TORONTO - Dogs, cats, even miniature horses and alpacas occasionally can be found roaming the halls of hospitals and long-term care facilities, as part of animal visitation programs that provide affection, comfort and distraction for willing patients and residents.

But with increasing numbers of scientific studies suggesting furry visitors can pick up and perhaps spread pathogens like Clostridium difficile and Salmonella, experts think it's time for evidence-based recommendations on how animal visitation programs should be run.

Canadian and U.S. experts are meeting in Toronto on Tuesday to debate and hopefully approve detailed guidelines aimed at minimizing the infection risks to the patients, the pets and the owners of animals that visit hospitals and nursing homes.

One of the organizers, Dr. Sandra Lefebvre of the Ontario Veterinary College in Guelph, thinks this type of infection control guidance is overdue.

"Therapy dogs and other programs have spread really rapidly, because they are so popular and people love them. And the problem is that we haven't kept on top of the infection control practices,'' said Lefebvre, a veterinarian and scientist who has conducted key studies looking at what types of bacteria, parasites and other types of bugs therapy animals can pick up and perhaps transmit during their travels.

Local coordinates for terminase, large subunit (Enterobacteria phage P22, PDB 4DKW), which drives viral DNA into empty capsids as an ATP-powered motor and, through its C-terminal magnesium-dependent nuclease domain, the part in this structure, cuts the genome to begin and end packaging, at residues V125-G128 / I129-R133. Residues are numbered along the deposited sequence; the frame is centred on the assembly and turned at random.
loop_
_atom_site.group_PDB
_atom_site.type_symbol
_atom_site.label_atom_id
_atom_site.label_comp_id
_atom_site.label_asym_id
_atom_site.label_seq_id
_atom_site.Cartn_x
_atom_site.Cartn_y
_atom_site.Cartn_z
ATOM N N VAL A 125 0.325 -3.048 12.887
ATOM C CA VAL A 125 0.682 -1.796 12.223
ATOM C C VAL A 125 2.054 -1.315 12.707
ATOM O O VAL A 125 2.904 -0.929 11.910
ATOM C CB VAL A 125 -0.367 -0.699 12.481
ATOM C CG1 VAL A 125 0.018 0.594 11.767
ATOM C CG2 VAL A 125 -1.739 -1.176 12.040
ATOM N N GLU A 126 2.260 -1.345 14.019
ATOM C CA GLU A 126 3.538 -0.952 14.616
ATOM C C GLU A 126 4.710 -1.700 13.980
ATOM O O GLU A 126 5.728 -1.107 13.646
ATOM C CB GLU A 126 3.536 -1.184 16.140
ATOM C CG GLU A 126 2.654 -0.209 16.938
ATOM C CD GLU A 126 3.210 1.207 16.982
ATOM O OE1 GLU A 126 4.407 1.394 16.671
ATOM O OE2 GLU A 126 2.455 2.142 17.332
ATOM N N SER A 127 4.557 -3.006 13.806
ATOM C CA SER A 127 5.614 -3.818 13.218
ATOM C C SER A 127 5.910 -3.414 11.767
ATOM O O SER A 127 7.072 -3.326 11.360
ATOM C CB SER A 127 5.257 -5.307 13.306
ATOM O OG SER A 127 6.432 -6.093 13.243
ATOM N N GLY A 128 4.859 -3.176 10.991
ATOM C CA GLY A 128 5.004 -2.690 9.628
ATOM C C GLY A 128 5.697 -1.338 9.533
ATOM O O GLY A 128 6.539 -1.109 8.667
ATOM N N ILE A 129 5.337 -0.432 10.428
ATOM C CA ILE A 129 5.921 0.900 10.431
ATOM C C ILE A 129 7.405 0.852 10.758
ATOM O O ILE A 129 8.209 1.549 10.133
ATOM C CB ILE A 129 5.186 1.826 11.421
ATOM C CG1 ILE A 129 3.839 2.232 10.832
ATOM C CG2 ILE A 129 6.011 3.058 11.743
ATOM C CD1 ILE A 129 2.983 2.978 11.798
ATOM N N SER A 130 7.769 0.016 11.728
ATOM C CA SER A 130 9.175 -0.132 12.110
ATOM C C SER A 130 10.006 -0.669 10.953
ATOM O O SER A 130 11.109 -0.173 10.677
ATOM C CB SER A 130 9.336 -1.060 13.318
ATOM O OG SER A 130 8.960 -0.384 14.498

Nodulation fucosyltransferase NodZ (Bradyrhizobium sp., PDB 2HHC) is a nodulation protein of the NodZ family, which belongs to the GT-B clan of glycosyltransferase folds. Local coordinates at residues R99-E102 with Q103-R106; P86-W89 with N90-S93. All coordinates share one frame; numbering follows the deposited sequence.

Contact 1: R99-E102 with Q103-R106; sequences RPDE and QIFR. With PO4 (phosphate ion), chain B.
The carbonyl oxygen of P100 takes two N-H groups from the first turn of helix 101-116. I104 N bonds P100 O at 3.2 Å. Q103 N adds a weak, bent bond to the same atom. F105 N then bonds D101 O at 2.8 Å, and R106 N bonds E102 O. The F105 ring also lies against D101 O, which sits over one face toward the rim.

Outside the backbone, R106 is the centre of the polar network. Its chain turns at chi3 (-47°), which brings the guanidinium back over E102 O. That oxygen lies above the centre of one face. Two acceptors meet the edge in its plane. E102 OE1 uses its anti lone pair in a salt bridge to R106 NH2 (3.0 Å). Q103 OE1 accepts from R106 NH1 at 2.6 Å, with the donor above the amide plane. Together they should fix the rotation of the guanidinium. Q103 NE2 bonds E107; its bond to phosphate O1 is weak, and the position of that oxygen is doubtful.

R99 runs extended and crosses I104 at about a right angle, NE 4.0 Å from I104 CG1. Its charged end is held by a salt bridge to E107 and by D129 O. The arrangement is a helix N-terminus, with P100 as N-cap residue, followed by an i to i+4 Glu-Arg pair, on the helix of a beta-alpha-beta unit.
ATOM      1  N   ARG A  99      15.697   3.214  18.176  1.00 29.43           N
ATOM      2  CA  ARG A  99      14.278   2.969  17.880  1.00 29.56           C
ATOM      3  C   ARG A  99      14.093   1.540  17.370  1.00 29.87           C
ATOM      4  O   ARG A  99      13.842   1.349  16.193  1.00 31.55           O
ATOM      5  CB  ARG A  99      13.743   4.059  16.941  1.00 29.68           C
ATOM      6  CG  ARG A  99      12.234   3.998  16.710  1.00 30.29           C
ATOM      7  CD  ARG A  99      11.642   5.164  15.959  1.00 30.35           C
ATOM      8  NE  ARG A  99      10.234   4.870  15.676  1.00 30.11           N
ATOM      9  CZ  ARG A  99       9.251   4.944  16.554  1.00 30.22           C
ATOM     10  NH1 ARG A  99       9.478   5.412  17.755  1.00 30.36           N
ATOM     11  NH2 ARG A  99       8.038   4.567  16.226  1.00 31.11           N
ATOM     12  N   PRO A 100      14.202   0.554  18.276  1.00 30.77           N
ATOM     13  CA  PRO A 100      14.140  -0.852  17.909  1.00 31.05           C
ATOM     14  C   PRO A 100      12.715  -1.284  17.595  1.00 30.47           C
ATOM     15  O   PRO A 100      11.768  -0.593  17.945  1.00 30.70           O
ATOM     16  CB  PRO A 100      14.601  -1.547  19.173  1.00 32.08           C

"We haven't said, `OK, just a minute here. What are the potential problems? And do we need to do something about that?'''

"We require people who are going into hospital to apply hand sanitizer before they go in, but animals get in without any kind of screening like that. So it makes common sense that we would have to take some preventive measure to help minimize the risks.''

A list of recommendations, drafted with help from the U.S. Centers for Disease Control among others, will be debated by participants, who include researchers, animal behaviour experts, representatives of Canadian and American infection control associations and groups that run animal therapy programs.

Meeting organizers support animal visitation programs and are not recommending they be scrapped.

But they said issues up for discussion include restricting the programs to healthy animals that have been tested to see that they have the right temperament to visit hospitals, where they could be subjected to loud noises and approaches from a large number of strangers.

"That's something that may be overlooked when it comes to health risks, that bites and scratches might actually be the biggest risk,'' said Dr. Scott Weese, a colleague of Lefebvre's and a leading researcher in the study of antibiotic resistant bacteria in companion and farm animals.

Lefebvre has been bitten several times by therapy dogs, including one she was testing for pathogens.

Other areas the guidelines are expected to cover include the recommendation that anyone handling therapy animals sanitize their hands before and after contact, and that animals which are fed a raw meat diet -- which carries a high risk of Salmonella infection -- be excluded from visitation programs, Lefebvre said.